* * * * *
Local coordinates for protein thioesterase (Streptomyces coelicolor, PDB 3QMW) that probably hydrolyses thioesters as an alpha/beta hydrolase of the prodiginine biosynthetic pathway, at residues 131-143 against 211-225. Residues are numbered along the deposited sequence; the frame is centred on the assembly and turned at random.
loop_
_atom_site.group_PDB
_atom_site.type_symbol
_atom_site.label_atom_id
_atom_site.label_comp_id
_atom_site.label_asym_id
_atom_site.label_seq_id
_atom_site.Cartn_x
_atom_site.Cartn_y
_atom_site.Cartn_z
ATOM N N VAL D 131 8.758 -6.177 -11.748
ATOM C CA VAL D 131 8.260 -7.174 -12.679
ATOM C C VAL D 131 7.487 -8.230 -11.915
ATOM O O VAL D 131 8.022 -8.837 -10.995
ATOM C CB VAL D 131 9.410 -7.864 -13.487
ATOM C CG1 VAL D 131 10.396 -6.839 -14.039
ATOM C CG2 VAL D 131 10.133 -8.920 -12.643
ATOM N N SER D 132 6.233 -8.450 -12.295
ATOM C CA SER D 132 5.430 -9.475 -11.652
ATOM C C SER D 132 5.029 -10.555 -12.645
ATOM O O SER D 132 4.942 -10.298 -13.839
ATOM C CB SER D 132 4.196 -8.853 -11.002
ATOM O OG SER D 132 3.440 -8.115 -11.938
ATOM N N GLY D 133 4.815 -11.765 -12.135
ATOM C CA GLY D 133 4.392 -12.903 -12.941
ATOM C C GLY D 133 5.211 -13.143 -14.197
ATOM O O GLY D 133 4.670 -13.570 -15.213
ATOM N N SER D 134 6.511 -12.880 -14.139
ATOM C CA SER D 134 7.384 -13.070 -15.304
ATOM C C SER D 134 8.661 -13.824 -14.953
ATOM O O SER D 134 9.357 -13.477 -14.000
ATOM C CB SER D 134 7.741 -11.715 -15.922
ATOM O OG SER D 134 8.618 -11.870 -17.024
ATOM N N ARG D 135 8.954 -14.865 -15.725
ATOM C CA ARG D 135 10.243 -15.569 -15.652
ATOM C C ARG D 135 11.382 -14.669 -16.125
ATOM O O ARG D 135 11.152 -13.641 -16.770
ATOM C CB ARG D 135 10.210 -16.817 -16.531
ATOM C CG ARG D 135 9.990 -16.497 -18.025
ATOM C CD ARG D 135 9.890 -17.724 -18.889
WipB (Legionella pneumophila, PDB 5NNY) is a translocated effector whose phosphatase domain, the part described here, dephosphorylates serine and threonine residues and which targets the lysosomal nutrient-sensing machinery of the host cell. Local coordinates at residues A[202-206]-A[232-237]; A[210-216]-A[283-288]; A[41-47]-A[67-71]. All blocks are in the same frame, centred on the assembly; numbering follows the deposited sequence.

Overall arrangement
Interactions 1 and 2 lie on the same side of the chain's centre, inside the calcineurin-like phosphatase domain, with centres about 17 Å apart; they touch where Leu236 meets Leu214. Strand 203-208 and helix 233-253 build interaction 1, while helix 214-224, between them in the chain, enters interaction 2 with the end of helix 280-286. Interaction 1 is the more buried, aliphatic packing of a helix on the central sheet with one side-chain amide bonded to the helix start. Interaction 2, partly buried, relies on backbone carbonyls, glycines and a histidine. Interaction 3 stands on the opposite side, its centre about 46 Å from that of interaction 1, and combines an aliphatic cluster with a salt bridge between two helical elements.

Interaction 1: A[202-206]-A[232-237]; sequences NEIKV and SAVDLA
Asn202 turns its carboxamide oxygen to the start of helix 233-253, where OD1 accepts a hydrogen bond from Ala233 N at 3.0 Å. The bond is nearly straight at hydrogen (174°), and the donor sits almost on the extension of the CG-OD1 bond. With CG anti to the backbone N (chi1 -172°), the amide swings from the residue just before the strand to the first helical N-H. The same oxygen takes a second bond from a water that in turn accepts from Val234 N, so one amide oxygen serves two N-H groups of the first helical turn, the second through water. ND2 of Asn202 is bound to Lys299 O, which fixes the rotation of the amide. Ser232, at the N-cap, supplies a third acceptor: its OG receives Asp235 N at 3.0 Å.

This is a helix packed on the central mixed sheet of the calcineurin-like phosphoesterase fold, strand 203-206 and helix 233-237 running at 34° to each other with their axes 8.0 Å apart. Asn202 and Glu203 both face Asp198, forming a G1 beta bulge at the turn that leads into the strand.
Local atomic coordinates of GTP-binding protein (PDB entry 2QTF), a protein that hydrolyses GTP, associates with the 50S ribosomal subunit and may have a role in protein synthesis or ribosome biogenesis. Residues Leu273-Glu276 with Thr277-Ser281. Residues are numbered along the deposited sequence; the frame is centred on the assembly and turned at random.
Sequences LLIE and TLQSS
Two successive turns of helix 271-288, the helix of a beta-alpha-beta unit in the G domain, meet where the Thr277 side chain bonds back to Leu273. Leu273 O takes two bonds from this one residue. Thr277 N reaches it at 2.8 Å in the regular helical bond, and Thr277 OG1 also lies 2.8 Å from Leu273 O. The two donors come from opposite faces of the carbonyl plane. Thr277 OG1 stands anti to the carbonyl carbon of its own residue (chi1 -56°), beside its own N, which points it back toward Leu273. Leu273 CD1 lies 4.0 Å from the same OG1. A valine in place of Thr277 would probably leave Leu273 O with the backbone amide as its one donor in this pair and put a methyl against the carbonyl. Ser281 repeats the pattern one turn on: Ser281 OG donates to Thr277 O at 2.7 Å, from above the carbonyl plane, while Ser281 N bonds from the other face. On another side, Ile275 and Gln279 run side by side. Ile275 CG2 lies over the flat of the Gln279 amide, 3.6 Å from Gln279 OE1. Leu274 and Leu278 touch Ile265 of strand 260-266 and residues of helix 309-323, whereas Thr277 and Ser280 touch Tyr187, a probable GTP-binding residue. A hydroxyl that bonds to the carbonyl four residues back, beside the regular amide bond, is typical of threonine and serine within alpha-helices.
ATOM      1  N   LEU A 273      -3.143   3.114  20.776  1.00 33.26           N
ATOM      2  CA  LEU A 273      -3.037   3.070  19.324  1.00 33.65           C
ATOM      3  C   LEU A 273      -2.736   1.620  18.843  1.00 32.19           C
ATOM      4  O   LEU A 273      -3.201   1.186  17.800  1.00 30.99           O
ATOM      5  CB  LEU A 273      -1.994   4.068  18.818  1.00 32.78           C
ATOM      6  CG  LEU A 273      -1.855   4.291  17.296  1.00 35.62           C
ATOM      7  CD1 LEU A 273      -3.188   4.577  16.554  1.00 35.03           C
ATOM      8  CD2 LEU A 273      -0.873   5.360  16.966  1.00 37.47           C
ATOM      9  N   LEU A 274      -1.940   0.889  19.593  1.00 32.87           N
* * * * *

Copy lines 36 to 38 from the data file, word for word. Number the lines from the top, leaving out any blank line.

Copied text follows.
ATOM C CA ARG D 135 10.243 -15.569 -15.652
ATOM C C ARG D 135 11.382 -14.669 -16.125
ATOM O O ARG D 135 11.152 -13.641 -16.770